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Title: Development of tools to provide prioritisation and guidance in the development of chemical probes and small molecule leads
Author: Bradley, Anthony Richard
ISNI:       0000 0004 6061 5007
Awarding Body: University of Oxford
Current Institution: University of Oxford
Date of Award: 2015
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Experimental methodological developments in measuring protein-ligand interactions for small molecule (<900 Da) drug discovery have led to an influx of data. In some instances this data overload has been overwhelming and can complicate rather than inform decision-making during drug discovery. The focus of this thesis is thus to develop novel methods to contextualise and extract useful information that helps medicinal and computational chemists make sense of available data and improve the productivity of drug discovery. Specifically I have developed computational tools to structure and analyse protein-ligand interaction data. I generated 48 novel ligand-bound protein structures for the bromodomain of BAZ2B and the JmjC domain of KDM4 using experimental fragment soaking. This quantity of structures required time consuming and subjective analysis. A 3D interactive visualisation tool, WONKA, was therefore developed. WONKA displays interesting and unusual features (e.g. residue motions) within ensembles of protein-ligand structures and allows for sharing of observations between scientists. WONKA does not consider protein-ligand activity data, so I developed OOMMPPAA. OOMMPPAA is an interactive 3D visualisation tool that incorporates protein-ligand activity data with protein-ligand structural data using 3D matched molecular pairs. OOMMPPAA highlights nuanced structure activity relationships (SAR) and summarises available protein-ligand activity data in the protein context. WONKA and OOMMPPAA form a data model and platform to analyse structural and activity data. The extensibility and utility of this data model are demonstrated by the development of two further tools. The first, GLOOP, suggests ligand modifications from large datasets, and provides quantification of the importance of putatively important moieties. The second, LLOOMMPPAA, designs synthetically tractable molecules that explore a diverse range of protein-ligand interactions. LLOOMMPPAA has been shown experimentally to provide useful SAR. The tools described in this thesis provide novel analyses of and a framework for investigating protein-ligand interaction data.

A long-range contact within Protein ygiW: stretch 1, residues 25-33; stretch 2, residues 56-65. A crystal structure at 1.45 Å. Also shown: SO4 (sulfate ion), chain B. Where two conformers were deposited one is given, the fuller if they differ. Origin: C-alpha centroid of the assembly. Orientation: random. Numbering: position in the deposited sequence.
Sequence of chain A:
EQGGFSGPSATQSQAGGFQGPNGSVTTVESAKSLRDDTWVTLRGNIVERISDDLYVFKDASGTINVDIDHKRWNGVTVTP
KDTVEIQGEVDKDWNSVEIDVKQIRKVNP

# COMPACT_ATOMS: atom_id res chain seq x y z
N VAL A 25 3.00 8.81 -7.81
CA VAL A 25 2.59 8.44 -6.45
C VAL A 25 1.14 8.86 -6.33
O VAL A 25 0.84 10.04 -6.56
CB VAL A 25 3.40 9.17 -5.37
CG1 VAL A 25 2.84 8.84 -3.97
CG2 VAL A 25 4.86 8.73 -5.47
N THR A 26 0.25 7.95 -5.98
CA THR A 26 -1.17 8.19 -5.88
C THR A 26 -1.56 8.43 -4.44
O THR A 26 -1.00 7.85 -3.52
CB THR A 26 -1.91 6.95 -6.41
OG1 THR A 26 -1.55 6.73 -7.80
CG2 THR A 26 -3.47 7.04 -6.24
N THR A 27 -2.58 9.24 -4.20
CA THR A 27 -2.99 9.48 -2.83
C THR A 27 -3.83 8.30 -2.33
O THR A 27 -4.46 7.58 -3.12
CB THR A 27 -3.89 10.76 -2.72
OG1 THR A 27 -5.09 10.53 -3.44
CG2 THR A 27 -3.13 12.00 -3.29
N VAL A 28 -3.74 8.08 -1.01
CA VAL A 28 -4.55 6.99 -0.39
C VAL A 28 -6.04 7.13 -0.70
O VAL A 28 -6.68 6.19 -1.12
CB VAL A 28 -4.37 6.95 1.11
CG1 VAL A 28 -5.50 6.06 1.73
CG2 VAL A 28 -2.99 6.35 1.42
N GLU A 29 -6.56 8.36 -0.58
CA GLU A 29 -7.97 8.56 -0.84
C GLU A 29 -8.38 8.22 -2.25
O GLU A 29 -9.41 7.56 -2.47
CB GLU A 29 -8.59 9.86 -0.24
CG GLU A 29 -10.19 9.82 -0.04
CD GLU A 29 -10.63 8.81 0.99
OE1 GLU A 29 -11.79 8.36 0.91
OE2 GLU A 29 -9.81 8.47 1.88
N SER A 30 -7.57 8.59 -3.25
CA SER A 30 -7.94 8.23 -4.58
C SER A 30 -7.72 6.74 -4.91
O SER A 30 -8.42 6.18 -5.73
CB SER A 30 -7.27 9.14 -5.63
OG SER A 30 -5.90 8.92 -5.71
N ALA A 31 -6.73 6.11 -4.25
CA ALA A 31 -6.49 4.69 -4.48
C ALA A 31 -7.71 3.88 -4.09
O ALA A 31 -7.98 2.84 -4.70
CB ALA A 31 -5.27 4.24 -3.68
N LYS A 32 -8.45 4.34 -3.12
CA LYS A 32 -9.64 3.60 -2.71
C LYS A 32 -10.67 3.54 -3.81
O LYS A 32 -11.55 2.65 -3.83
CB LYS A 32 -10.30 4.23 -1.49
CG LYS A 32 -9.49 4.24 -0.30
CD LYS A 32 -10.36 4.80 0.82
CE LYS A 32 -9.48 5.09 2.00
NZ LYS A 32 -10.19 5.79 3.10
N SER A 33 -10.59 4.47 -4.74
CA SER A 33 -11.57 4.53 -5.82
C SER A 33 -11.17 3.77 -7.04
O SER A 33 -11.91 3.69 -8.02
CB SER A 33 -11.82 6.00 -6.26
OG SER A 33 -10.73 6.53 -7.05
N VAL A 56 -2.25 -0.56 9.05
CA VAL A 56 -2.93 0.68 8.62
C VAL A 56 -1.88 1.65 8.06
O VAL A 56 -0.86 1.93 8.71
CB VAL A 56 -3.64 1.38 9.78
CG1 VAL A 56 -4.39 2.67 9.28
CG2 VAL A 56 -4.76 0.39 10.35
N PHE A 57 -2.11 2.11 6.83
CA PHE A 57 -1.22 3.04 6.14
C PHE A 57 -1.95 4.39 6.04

Supervisor: Marsden, Brian Sponsor: Engineering and Physical Sciences Research Council
Qualification Name: Thesis (Ph.D.) Qualification Level: Doctoral
EThOS ID:  DOI: Not available
Keywords: Cheminformatics ; Drug development